MANILA, December 10, 2004 
(STAR) By Abac Cordero - While Manny Pacquiao kept quiet about his chances, Fahsan 3K Battery just got louder with his.

"I will give Manny Pacquiao big disappointment. I will knock him out," declared the 30-year-old Thai during yesterday’s press conference for tomorrow’s awaited "Yanig sa Taguig" showdown at The Fort.

"You’ll all be surprised reading your newspapers Sunday that Fahsan beat your Pacquiao," he added during the hour-long press conference held at the 22nd floor of the neat and elegant Discovery Suites along Ortigas.

Fahsan, a southpaw like Pacquiao, is a certified Filipino-beater, having stopped more than 20 Filipinos in his 44 wins as a pro — with only seven defeats, a single draw and 23 knockouts.

He’s hoping to include Pacquiao’s name on the list by the time he flies home Sunday.

Pacquiao, who has a shining ring record of 38-2-2 with 30 KOs, listened intently as Fahsan’s manager, Jimmy Chaichotchuang, sent his message across the cold, carpeted and crowded lounge.

"Basta ako, hindi na ako magsasalita kung mapapatumba ko siya. Mahirap magsalita ng tapos. Sa ring ko na lang patutunayan sa Sabado," said the Filipino boxing champ when it was his turn to speak.

The fight is scheduled tomorrow at 9 p.m. in an open-air venue at The Fort in Taguig while the official weigh-in, at 126 lbs, is set this morning, also at The Fort.

Also present during the press conference were American promoter Murad Muhammad and Pacquiao’s business manager Rod Nazario who worked for a $300,000 purse for the Filipino sensation.

Muhammad, a burly but friendly guy who can talk for hours, said Fahsan indeed is a very dangerous fighter.

"Today he’s worth $25,000 but tomorrow he could be worth $500,000. He knows what he’s here for and that’s to beat Pacquiao. This is going to be the fight of his life. For him, this bout is a beat-Pacquiao-and-be-a-superstar fight," he said.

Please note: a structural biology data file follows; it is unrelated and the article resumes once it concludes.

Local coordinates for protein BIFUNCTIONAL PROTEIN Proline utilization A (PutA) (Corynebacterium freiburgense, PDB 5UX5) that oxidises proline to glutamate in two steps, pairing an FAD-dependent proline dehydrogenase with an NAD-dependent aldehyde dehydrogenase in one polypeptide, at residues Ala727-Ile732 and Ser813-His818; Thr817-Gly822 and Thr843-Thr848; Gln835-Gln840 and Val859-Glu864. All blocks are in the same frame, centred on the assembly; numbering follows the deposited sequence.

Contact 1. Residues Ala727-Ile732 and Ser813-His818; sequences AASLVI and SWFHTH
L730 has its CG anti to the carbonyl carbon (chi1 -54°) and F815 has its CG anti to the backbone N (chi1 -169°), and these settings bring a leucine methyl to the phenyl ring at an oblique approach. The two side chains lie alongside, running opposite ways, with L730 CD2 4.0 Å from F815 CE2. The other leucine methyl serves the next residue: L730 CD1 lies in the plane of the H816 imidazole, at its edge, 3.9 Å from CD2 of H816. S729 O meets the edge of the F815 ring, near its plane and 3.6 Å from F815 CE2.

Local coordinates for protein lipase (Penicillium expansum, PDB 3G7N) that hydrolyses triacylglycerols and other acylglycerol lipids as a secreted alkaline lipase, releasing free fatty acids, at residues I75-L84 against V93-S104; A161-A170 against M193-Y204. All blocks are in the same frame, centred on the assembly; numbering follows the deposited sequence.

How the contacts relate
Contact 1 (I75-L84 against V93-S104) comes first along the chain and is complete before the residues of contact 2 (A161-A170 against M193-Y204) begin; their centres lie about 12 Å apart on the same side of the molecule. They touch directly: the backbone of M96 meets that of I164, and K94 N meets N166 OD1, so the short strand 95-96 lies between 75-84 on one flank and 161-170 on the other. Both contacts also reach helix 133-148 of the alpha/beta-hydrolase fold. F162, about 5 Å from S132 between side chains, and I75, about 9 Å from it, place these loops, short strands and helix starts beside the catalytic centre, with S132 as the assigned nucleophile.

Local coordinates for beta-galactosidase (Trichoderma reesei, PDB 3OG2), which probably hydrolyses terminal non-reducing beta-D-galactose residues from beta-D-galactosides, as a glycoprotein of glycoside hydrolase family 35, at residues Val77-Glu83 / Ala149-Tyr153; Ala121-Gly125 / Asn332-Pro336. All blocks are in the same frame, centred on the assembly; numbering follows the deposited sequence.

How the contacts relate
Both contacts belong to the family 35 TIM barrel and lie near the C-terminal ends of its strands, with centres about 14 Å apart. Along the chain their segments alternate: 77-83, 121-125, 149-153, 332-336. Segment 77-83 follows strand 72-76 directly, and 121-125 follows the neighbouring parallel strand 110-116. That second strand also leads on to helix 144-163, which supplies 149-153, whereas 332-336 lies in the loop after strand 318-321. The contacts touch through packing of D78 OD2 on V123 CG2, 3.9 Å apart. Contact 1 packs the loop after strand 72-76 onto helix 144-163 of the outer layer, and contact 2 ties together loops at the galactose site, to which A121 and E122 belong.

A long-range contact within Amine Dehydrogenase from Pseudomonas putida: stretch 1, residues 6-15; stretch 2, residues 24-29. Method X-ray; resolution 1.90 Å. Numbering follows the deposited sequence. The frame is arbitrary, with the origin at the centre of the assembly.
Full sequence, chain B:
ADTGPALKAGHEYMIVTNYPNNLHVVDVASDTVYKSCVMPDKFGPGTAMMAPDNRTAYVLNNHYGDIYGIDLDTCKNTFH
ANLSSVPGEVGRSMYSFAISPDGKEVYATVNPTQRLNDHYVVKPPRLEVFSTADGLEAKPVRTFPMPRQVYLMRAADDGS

Joining Pacquiao on the ring tomorrow night are his American trainer Fred Roach, his assistant Buboy Fernandez and noted cutman Lenny de Jesus of Mexico. The referee has yet to be named although Bruce McTavish was at the head table yesterday.

The last time Pacquiao lost a fight was in August of 1999 when he absorbed a stunning third-round knockout against Medgoen Singsurat in Thailand for the WBC International super-bantamweight crown.

Pacquiao hasn’t lost in 13 fights since then.

Roach is confident that Pacquiao will get past Fahsan and eventually gear himself up for his exciting rematch with Mexican WBA and IBF featherweight champion Juan Manuel Marquez on Feb. 26 either in Las Vegas or Nevada.

"We’re not going to trip over and fall and make mistakes in this bout," he said before joining those at the presidential table.

Meanwhile, the event, presented by Smart Padala, Talk n Text and Smart Buddy, offers a 50 percent discount to Smart subscribers when they buy patron tickets (P1,000). They just have to present their Smart, Talk n Text and Addict Mobile SIM to any SM Ticketnet outlet.

Notes: Tickets for tomorrow’s slam-bang affair are priced as high as P10,000 and as low as P100. According to Murad Muhammad, the promoter, tickets are still available for everyone. He’s confident that before the starting bell, the place will be jumping with Pacquiao fans. "I was told that Filipinos are like Latinos. They buy tickets on the last minute. This happens all the time. A venue with a 10,000 seating-capacity can sell only 3,000 tickets a week before the fight, 3,000 more on the eve of the fight and another 3,000 on fight night itself. Then before you know it, you’ve got a packed venue," he said. For journalists, accreditation cards are given on a very restricted scale — one per reporter and one per editor. No problem with that. But what journalists are concerned of, this early, is the possible absence of a working area before, during and especially after the fight. Organizers said a room would be designated for the press — but only with chairs, tables and refreshment. No phone lines. "We’ve been informed of that need only last Monday and it takes two weeks before a line could be installed in that open-air venue," journalists were told yesterday. Not a "smart" move from the organizers.

Reported by: Sol Jose Vanzi

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